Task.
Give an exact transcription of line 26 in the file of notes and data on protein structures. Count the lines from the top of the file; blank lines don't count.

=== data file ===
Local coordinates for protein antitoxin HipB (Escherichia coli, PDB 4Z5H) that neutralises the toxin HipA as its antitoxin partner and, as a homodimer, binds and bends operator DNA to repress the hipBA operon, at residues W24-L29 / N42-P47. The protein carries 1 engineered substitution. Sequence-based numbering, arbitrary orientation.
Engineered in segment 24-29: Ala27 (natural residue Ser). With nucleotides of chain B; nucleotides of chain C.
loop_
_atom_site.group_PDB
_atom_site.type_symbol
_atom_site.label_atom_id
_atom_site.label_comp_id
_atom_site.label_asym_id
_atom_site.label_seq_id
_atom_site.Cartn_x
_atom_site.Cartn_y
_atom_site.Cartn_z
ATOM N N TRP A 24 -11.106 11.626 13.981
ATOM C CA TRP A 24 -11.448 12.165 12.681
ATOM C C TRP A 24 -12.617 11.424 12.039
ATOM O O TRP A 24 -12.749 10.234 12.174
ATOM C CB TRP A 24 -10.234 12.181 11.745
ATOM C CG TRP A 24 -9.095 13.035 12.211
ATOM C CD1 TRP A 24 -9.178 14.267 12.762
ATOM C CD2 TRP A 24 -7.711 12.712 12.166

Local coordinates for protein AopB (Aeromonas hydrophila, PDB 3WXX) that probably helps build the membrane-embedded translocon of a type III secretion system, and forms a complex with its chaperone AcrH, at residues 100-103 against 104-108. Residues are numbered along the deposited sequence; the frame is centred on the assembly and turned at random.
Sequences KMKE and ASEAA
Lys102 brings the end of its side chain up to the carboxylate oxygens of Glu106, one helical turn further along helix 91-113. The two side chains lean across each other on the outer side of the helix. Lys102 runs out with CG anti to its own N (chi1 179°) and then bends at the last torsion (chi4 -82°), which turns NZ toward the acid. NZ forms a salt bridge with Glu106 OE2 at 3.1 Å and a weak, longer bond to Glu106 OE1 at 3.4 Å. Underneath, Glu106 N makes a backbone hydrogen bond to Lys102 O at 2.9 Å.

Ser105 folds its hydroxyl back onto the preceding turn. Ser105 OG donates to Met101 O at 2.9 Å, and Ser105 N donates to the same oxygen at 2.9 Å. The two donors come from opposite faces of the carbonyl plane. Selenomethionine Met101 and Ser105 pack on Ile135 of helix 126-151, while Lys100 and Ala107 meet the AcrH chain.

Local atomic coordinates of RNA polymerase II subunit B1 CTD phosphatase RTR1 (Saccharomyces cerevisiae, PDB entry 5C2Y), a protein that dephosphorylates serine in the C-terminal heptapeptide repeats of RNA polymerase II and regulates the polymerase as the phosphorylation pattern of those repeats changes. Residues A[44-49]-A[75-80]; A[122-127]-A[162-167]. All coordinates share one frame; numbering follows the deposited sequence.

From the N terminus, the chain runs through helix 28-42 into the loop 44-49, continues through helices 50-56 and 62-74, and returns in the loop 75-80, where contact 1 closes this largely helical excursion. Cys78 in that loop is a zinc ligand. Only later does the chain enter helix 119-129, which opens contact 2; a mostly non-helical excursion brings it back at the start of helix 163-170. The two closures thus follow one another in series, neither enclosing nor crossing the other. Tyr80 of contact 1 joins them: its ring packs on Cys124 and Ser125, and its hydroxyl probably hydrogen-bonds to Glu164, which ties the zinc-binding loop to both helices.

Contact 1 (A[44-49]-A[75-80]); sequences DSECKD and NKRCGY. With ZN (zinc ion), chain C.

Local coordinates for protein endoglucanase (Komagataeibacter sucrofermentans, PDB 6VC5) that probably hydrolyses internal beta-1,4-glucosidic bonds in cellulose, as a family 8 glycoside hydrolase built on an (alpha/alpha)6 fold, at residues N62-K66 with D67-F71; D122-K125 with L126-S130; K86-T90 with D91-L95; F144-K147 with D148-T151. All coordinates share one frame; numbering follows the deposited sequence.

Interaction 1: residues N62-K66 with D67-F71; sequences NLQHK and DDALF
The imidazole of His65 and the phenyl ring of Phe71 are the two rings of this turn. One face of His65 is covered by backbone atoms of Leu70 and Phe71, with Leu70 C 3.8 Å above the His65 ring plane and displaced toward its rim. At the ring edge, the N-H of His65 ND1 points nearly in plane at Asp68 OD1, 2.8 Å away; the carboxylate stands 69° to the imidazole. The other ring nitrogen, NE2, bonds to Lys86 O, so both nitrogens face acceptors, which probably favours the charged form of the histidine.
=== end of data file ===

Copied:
From the N terminus, the chain runs through helix 28-42 into the loop 44-49, continues through helices 50-56 and 62-74, and returns in the loop 75-80, where contact 1 closes this largely helical excursion. Cys78 in that loop is a zinc ligand. Only later does the chain enter helix 119-129, which opens contact 2; a mostly non-helical excursion brings it back at the start of helix 163-170. The two closures thus follow one another in series, neither enclosing nor crossing the other. Tyr80 of contact 1 joins them: its ring packs on Cys124 and Ser125, and its hydroxyl probably hydrogen-bonds to Glu164, which ties the zinc-binding loop to both helices.